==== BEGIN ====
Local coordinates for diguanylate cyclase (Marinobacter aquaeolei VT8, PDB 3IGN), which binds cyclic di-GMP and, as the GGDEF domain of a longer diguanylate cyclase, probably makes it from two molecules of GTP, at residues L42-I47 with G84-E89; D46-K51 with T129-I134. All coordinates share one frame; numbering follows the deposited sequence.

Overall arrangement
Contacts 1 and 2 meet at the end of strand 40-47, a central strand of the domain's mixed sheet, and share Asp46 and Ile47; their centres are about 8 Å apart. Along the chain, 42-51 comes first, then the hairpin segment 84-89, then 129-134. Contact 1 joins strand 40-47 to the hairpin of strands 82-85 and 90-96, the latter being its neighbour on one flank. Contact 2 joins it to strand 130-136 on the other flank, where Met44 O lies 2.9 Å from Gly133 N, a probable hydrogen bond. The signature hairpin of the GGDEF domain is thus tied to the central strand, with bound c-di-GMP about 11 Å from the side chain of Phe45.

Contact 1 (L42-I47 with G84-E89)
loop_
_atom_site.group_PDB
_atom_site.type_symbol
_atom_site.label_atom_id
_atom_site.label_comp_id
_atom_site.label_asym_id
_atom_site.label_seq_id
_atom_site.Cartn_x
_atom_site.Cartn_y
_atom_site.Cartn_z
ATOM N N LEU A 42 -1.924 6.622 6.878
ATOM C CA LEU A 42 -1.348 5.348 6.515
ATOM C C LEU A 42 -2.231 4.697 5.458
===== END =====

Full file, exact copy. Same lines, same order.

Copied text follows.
Local coordinates for diguanylate cyclase (Marinobacter aquaeolei VT8, PDB 3IGN), which binds cyclic di-GMP and, as the GGDEF domain of a longer diguanylate cyclase, probably makes it from two molecules of GTP, at residues L42-I47 with G84-E89; D46-K51 with T129-I134. All coordinates share one frame; numbering follows the deposited sequence.

Overall arrangement
Contacts 1 and 2 meet at the end of strand 40-47, a central strand of the domain's mixed sheet, and share Asp46 and Ile47; their centres are about 8 Å apart. Along the chain, 42-51 comes first, then the hairpin segment 84-89, then 129-134. Contact 1 joins strand 40-47 to the hairpin of strands 82-85 and 90-96, the latter being its neighbour on one flank. Contact 2 joins it to strand 130-136 on the other flank, where Met44 O lies 2.9 Å from Gly133 N, a probable hydrogen bond. The signature hairpin of the GGDEF domain is thus tied to the central strand, with bound c-di-GMP about 11 Å from the side chain of Phe45.

Contact 1 (L42-I47 with G84-E89)
loop_
_atom_site.group_PDB
_atom_site.type_symbol
_atom_site.label_atom_id
_atom_site.label_comp_id
_atom_site.label_asym_id
_atom_site.label_seq_id
_atom_site.Cartn_x
_atom_site.Cartn_y
_atom_site.Cartn_z
ATOM N N LEU A 42 -1.924 6.622 6.878
ATOM C CA LEU A 42 -1.348 5.348 6.515
ATOM C C LEU A 42 -2.231 4.697 5.458